The transient man accused of savagely beating another man during a dispute over pork chops will spend the next 15 years in the Montana State Prison.
Justin Dwayne King was sentenced Wednesday by Missoula County District Judge Ed McLean for felony assault with a weapon. Prosecutor Patricia Bower told the court “this defendant beat the victim to a bloody pulp,” apparently for stealing King’s cut of meat in a transient camp last October.
“One of the officers testified that he had never seen anything like it,” Bower said. “When the victim approached, he was covered in so much blood he actually thought he had a Halloween mask on.”
According to the affidavit, the attack occurred when King became enraged after discussing the missing pork chop with the victim. A witness told police King struck the victim at least 20 times with a rod and punched the witness in the face when she attempted to intervene.
The victim fell to the ground after the first couple of blows and laid there while King continued to beat him, yelling, “It’s the principle!”
During Wednesday’s hearing, Bower also referred to a pending Missoula Municipal Court case in which King allegedly lifted his own dog to his shoulders and threw the canine to the ground.
“This defendant shows anger not only to animals, but to humans,” she said.
She asked the judge for 10 years in the Montana State Prison, with five years suspended.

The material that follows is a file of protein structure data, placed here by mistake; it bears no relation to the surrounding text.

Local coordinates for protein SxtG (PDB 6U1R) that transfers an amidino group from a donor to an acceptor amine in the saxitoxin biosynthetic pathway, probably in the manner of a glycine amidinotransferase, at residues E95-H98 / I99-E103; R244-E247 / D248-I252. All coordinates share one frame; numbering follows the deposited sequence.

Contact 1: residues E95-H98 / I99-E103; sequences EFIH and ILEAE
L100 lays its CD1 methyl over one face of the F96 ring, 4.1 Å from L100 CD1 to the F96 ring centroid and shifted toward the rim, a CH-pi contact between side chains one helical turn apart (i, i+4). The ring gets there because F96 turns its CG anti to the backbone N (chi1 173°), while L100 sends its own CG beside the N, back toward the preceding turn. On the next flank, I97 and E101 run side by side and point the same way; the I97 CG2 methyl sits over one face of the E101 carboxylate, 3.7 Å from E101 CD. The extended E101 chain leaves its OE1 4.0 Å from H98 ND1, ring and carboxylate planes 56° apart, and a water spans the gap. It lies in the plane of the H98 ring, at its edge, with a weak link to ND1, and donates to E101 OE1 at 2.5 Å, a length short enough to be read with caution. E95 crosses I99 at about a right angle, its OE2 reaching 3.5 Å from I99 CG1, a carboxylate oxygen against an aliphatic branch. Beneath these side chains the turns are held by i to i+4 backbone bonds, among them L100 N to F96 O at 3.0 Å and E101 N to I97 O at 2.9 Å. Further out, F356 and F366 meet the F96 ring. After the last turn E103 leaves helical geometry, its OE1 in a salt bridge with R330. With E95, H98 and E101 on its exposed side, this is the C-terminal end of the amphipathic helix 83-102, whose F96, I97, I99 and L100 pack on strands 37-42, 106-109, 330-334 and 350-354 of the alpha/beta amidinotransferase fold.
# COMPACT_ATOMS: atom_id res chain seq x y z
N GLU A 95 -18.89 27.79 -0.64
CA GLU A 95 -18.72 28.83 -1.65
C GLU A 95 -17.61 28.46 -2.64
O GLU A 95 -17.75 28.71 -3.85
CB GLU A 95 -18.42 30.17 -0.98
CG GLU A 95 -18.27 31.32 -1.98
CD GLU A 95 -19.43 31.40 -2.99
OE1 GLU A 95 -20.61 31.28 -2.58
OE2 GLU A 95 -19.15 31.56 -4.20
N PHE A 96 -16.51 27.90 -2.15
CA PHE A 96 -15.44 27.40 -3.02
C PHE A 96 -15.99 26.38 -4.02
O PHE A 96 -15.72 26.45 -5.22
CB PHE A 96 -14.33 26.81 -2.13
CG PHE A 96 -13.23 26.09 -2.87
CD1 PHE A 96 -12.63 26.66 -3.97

King’s attorney, Colin M. Stephens, asked McLean for a significantly more lenient sentence of 10 years with the Department of Corrections, with five years suspended, claiming King still denies the “factual issues” presented at trial.
“I’m really at a loss of words, sir,” King told McLean. “I don’t want to go to prison.”
After imposing the sentence, McLean told the court the violent nature of the crime and King’s disruptive behavior at the jail led him to impose the strict sentence. He said the defendant was not able to conform his behavior to be able to to exist in society.
“It’s not society, sir,” King said, interrupting McLean.
“You cannot be trusted to live in society,” McLean continued.
Among other behaviors he apparently exhibited in the local jail, McLean said King swore at guards, threw his juice, urinated on walls and acted violently toward other inmates.
“Mr. King, with that type of behavior, you cannot be placed under supervision,” McLean said.
Even his own attorney, Stephens, claimed the man’s behavior was “inexcusable.”